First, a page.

The Blurb says: ‘Can you ever come to terms with a missing child?’ Julia Davidsson has not. Her five-year-old son disappeared twenty years previously on the Swedish island of Oland. No trace of him has ever been found.

Until his shoe arrives in the post. It has been sent to Julia’s father, a retired sea-captain still living on the island. Soon he and Julia are piecing together fragments of the past: fragments that point inexorably to a local man called Nils Kant, known to delight in the pain of others. But Nils Kant died during the 1960s. So who is the stranger seen wandering across the fields as darkness falls?

It soon becomes clear that someone wants to stop Julia’s search for the truth. And that he’s much, much closer than she thinks…

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NB All blurbs and covers taken from Goodreads or Amazon UK.

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So…what do you think? Are you tempted?

Reading the Spanish Civil War…

¡No pasarán!
They Shall Not Pass!

The Spanish Civil War is one of those periods of history about which I am embarrassingly ignorant despite the fact that it inspired so many writers at the time and afterwards. Sometimes ignorance becomes self-reinforcing – when I see a book about the Spanish Civil War, I avoid it because I feel I don’t know enough about the history to understand the book, and therefore I never learn about it. But having enjoyed my Reading the Russian Revolution Challenge a couple of years ago, I feel inspired to finally read myself into this period of history in the same way.

I’m going for a mix of fact and fiction, and am hoping to read a selection that will show me the war through the eyes of contemporaries and also retrospectively, through history and novels. As well as books by British authors, I’ll be trying to read some Spanish writers, though unfortunately I’ll be restricted to those which are available in English. I’ll be hoping to mix some lighter, action reads in with the heavier stuff as I go along. I expect my initial list will expand and change as one book leads to another.

I’m already conscious that the books I’ve selected seem to be heavily weighted to the Republican side, so if anyone knows of any good fiction from the perspective of the Nationalists, or indeed other good books from the Republican perspective, I’ll be grateful for recommendations. It seems to have been the accepted position of most British writers of the time that we should be on the side of the Republicans, but I have no real view on the matter as yet, not being a fan of either fascists or communists as a general rule, so I’ll be starting at least with an impartial eye.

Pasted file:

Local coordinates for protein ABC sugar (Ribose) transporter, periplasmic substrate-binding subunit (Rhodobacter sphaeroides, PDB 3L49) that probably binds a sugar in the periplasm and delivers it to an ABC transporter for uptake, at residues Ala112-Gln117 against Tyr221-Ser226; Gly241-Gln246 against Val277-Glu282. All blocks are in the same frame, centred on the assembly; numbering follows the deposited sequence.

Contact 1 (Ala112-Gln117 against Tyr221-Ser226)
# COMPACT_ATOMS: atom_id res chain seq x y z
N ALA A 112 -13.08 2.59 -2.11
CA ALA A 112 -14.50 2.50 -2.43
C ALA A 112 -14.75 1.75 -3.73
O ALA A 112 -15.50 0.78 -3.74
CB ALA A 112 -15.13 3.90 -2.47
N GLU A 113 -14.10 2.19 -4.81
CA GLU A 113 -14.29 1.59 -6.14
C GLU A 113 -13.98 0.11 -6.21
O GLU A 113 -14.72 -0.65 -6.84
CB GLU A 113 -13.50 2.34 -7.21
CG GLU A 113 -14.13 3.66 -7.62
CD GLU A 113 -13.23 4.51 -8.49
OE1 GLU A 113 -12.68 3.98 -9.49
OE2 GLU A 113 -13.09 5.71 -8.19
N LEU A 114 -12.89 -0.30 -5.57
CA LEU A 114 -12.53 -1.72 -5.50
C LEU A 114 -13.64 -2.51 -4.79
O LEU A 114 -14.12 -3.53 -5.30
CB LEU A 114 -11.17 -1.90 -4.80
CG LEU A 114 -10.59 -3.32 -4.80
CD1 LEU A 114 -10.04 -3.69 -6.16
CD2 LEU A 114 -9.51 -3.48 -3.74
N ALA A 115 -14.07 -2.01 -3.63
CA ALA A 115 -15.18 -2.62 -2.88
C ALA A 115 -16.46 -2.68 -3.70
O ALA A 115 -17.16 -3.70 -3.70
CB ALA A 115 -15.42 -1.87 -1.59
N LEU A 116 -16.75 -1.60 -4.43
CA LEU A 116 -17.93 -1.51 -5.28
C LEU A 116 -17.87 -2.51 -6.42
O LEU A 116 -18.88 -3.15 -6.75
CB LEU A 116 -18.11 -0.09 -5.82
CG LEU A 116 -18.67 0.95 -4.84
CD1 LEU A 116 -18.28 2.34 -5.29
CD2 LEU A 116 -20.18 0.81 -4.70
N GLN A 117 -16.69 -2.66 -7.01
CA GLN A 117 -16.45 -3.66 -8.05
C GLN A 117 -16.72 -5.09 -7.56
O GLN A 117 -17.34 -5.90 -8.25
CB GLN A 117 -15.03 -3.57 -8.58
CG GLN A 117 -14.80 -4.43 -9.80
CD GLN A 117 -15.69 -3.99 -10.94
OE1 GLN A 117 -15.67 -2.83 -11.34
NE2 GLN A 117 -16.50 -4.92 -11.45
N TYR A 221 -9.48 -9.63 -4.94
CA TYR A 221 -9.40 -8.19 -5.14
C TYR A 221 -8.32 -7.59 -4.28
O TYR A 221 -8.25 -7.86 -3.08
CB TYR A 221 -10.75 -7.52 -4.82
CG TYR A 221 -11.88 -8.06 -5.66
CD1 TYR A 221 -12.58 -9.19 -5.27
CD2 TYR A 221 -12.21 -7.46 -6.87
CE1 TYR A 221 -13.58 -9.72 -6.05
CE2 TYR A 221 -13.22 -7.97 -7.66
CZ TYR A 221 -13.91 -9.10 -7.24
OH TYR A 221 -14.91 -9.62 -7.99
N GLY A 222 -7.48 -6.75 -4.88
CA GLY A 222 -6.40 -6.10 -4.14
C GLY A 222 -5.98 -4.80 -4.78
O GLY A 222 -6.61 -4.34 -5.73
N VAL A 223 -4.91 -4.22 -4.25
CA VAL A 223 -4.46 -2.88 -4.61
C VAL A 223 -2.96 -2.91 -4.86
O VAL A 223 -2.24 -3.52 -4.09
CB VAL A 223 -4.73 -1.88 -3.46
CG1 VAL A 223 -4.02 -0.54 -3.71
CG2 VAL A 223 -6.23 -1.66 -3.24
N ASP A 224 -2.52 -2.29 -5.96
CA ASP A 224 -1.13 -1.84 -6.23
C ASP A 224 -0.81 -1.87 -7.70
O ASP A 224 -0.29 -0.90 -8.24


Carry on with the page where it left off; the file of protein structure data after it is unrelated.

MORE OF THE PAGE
Here’s my initial list, in no particular order:

For Whom the Bell Tolls by Ernest Hemingway (fiction)

High in the pine forests of the Spanish Sierra, a guerrilla band prepares to blow up a vital bridge. Robert Jordan, a young American volunteer, has been sent to handle the dynamiting. There, in the mountains, he finds the dangers and the intense comradeship of war. And there he discovers Maria, a young woman who has escaped from Franco’s rebels…

The Battle for Spain by Anthony Beevor (history)

With new material gleaned from the Russian archives and numerous other sources, this brisk and accessible book (Spain’s #1 bestseller for twelve weeks), provides a balanced and penetrating perspective, explaining the tensions that led to this terrible overture to World War II and affording new insights into the war – its causes, course, and consequences.

In Diamond Square by Mercè Rodoreda (fiction)

Natalia is hesitant when a stranger asks her to dance at the fiesta in Diamond Square in Barcelona. But Joe is charming and forceful, and she takes his hand. They marry and soon have two children; for Natalia it is an awakening, both good and bad. Then the Spanish Civil War erupts, and lays waste to the city and to their simple existence…

The Frozen Heart by Almudena Grandes (fiction)

Alvaro discovers an old folder with letters sent to his father in Russia, faded photos of people he never met, and a locked grey metal box. From the provincial heartlands of Spain to the battlefields of Russia, this is a mesmerizing journey through a war that tore families apart, pitting fathers against sons, brothers against brothers, and wives against husbands…

As I Walked Out One Midsummer Morning by Laurie Lee (memoirs)

Young Laurie Lee walks to London, and makes a living labouring and playing the violin. But, deciding to travel further afield, he heads for Spain. With just a blanket to sleep under and his trusty violin, he spends a year crossing Spain, from Vigo in the north to the southern coast. Only the outbreak of the Spanish Civil War puts an end to his extraordinary peregrinations…

Winter in Madrid by CJ Sansom (fiction)

Madrid: Sept., 1940. Enter British spy Harry Brett, sent to win the confidence of a shadowy Madrid businessman. Meanwhile, ex-Red Cross nurse Barbara Clare is engaged in a secret mission of her own—to find her former lover, whose passion for the Communist cause led him into the International Brigades and who vanished on the bloody battlefields of the Jarama.

Homage to Catalonia by George Orwell (memoirs)

“Every line of serious work that I have written since 1936 has been written, directly or indirectly, against totalitarianism and for democratic socialism…” Thus wrote Orwell following his experiences in the Spanish Civil War. Here he brings to bear the force of his humanity, passion, and clarity, describing with bitter intensity the hopes and betrayals of that chaotic episode.